I’ve read posts about how terrible shopping is, but this one is different. I didn’t know that I could hate shopping this much, it just happened. I feel betrayed. Shopping was supposed to be fun. It was supposed to be that thing you do with your friends to be happy. Now it’s the actual worst.
This is my take on why shopping became the bane of my existence after what I became what can loosely be considered an adult.
- Price tags are a liar. What is that you say? It’s only $16? Sorry my dear Watson, but $16.99 is actually closer to $17. Big difference. Oh, and don’t forget to add tax.
- Prices actually hurt my feelings. I feel like there are enough Nordstrom’s and Saks Fifths in my vicinity that I should be able to shop there, but for some reason, these places continue to shun me.
- It’s a great (translation: depressing) way to compare yourself to others. Shopping is fun with friends, right? Wrong. You’ll rethink that when you can’t budget for Chick-fil-A, but your friend is walking with a brand new Michael Kors bag.
- Dressing rooms are a bitch. Trying on clothes is a necessary evil to prevent another evil called returns. However, they don’t make it easy. It’s like the dressing room is telling you, “these clothes won’t change how ugly you look.” Also, “you look like a dirty crook so we pay people to count your clothes.”
- Other people are the worst. Since most people also hate shopping, shopping centers are a cesspool for anger and violence. The shoppers hate you, the salespeople hate you, and the teenagers really hate you now that you instituted a curfew because of that last brawl.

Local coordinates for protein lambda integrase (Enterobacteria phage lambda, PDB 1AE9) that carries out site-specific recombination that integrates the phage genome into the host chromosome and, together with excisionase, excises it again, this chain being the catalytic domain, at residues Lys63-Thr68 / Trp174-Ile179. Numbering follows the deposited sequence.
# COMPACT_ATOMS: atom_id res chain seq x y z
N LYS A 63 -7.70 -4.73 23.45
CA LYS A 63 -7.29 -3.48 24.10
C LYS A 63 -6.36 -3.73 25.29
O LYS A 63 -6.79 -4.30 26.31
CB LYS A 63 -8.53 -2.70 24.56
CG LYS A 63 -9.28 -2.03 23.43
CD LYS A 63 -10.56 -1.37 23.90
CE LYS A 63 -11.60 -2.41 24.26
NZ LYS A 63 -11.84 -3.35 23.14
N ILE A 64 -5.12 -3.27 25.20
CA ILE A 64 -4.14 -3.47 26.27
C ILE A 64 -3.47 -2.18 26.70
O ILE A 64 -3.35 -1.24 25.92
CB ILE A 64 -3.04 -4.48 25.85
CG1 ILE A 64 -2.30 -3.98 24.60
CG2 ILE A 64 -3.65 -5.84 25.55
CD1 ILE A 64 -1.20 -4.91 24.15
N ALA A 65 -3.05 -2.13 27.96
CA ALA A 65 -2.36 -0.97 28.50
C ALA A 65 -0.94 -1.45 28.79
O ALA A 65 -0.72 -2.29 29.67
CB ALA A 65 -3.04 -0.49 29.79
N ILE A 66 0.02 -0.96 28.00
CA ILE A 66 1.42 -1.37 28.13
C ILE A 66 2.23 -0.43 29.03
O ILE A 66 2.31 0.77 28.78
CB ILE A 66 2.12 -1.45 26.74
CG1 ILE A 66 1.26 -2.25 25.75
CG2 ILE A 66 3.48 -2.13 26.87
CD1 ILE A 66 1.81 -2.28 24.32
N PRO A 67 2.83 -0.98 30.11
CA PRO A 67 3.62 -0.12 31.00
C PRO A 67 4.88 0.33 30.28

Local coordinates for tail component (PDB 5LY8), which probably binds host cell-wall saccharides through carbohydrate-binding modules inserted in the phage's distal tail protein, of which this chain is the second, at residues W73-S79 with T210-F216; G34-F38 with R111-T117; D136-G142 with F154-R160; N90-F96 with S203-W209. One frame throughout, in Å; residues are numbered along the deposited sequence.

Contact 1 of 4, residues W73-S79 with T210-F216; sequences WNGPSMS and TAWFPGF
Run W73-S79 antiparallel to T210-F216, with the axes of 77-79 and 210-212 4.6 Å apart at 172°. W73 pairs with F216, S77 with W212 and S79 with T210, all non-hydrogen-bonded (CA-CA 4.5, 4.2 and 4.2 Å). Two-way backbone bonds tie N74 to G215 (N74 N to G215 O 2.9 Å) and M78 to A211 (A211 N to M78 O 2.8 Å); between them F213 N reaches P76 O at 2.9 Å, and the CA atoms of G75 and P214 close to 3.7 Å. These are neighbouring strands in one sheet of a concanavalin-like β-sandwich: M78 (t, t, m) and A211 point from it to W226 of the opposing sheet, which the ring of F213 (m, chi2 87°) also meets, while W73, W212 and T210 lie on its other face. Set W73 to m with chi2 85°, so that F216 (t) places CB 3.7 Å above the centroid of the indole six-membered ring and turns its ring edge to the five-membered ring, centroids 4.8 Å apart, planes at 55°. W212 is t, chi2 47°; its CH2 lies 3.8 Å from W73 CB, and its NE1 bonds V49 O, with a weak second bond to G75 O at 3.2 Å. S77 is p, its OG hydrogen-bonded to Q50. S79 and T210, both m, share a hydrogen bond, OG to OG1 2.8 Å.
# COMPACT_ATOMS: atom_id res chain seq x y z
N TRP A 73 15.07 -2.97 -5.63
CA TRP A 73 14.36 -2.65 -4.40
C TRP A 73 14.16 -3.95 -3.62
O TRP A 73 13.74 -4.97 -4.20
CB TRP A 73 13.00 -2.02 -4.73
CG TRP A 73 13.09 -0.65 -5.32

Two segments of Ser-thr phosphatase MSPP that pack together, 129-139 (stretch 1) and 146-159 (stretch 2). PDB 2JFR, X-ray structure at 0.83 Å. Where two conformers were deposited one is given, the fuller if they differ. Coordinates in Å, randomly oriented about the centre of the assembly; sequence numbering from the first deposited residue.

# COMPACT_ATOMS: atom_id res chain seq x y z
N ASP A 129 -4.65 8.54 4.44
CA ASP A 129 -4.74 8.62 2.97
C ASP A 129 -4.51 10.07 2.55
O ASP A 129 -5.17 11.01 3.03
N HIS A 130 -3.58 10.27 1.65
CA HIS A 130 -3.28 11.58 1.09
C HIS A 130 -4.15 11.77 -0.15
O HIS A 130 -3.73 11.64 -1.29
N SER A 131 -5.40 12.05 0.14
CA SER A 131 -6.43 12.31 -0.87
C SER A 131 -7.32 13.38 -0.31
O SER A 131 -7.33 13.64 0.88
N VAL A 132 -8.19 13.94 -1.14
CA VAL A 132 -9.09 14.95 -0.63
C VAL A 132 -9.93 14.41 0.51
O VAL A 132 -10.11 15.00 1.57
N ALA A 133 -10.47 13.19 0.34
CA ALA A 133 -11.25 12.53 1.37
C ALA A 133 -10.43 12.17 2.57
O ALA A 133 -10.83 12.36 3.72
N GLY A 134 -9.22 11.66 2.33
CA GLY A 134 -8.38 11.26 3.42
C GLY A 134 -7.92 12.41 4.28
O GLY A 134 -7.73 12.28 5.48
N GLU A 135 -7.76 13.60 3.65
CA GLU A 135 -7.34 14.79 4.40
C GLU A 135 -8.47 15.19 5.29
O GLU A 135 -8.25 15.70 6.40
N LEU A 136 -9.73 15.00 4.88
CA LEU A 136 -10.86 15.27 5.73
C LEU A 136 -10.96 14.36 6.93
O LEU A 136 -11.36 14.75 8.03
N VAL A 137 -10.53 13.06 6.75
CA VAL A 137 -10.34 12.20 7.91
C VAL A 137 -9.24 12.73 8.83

- Time is money. So really you’re paying twice. Oh, I’ll just spend 5 minutes here, my ass.
- There’s more than one way to shop. Sometimes you’re just looking for some pants. Sometimes a fifty-year-old married man is looking to get in your pants.
- Those little kiosks begging you to “just try it.” I know this is how you make a living, Martha, but I don’t have time for you to put lotion on my hands and pitch your $60 product.
- Disappointment reigns supreme. You’re lured to the mall for some healing or gratification – maybe I’ll feel better if I buy this one thing – and you’re left with nothing but crap you don’t need, an empty wallet, despair, and broken dreams.
- I have to actually pay for things. Which, clearly, is the absolute worst!
I dedicate this post to my friend, Jon, for whom positivity is never enough and negativity is never-ending amusement.